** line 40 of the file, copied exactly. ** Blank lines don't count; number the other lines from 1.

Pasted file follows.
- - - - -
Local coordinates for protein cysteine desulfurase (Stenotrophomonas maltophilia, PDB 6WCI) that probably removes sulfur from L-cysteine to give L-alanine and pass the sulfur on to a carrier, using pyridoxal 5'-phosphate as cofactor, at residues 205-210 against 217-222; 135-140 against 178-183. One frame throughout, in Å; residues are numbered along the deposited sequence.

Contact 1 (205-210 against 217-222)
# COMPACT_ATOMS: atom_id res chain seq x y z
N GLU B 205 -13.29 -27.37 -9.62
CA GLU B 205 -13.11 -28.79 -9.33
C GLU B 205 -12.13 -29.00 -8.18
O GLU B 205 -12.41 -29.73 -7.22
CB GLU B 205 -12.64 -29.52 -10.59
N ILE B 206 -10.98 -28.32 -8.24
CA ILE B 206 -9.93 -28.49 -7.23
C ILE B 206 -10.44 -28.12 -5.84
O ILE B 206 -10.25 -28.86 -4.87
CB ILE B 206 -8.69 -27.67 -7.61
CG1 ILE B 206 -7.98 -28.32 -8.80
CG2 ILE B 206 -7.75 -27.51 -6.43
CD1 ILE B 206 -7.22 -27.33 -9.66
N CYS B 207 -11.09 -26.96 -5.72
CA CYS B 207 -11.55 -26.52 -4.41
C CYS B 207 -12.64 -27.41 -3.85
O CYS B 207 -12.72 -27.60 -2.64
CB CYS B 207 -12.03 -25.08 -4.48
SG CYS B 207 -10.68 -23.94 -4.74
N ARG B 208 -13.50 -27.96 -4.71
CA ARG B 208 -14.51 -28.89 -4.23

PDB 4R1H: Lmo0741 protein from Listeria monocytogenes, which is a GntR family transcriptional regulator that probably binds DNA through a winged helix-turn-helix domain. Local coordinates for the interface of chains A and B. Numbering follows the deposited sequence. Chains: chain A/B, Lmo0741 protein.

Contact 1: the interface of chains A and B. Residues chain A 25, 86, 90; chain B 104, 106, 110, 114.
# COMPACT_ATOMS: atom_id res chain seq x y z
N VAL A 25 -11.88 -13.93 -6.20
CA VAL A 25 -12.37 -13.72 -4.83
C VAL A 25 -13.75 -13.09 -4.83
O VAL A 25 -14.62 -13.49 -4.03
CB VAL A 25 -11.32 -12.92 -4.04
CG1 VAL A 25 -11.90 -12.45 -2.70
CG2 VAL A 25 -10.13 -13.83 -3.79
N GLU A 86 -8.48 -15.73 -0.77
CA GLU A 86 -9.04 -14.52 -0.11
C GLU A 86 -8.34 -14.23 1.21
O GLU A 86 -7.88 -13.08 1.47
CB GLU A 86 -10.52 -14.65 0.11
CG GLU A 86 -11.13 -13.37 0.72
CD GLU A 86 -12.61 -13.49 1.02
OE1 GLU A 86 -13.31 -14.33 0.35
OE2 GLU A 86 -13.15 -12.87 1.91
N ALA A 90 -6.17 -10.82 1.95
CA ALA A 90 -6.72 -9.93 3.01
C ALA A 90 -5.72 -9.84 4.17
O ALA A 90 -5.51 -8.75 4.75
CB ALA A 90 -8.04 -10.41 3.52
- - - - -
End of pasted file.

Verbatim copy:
CG GLU A 86 -11.13 -13.37 0.72